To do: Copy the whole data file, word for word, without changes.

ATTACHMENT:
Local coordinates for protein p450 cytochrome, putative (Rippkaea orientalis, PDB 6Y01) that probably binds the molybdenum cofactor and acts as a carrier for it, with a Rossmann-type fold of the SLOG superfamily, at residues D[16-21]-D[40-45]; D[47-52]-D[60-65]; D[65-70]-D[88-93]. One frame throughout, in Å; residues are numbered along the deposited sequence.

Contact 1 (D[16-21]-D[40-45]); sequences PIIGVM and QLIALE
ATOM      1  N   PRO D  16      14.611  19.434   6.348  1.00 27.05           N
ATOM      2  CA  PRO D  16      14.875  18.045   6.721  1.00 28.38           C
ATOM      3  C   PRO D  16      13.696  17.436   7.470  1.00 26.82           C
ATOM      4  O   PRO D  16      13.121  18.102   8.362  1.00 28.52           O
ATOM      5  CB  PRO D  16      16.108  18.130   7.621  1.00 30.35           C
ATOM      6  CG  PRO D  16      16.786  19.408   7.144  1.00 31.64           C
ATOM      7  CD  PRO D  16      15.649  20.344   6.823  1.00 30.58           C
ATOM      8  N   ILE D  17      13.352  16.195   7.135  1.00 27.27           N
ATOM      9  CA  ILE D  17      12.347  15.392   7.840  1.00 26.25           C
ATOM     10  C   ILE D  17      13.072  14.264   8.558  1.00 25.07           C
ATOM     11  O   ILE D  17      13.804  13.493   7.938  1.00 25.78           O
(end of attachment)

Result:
Local coordinates for protein p450 cytochrome, putative (Rippkaea orientalis, PDB 6Y01) that probably binds the molybdenum cofactor and acts as a carrier for it, with a Rossmann-type fold of the SLOG superfamily, at residues D[16-21]-D[40-45]; D[47-52]-D[60-65]; D[65-70]-D[88-93]. One frame throughout, in Å; residues are numbered along the deposited sequence.

Contact 1 (D[16-21]-D[40-45]); sequences PIIGVM and QLIALE
ATOM      1  N   PRO D  16      14.611  19.434   6.348  1.00 27.05           N
ATOM      2  CA  PRO D  16      14.875  18.045   6.721  1.00 28.38           C
ATOM      3  C   PRO D  16      13.696  17.436   7.470  1.00 26.82           C
ATOM      4  O   PRO D  16      13.121  18.102   8.362  1.00 28.52           O
ATOM      5  CB  PRO D  16      16.108  18.130   7.621  1.00 30.35           C
ATOM      6  CG  PRO D  16      16.786  19.408   7.144  1.00 31.64           C
ATOM      7  CD  PRO D  16      15.649  20.344   6.823  1.00 30.58           C
ATOM      8  N   ILE D  17      13.352  16.195   7.135  1.00 27.27           N
ATOM      9  CA  ILE D  17      12.347  15.392   7.840  1.00 26.25           C
ATOM     10  C   ILE D  17      13.072  14.264   8.558  1.00 25.07           C
ATOM     11  O   ILE D  17      13.804  13.493   7.938  1.00 25.78           O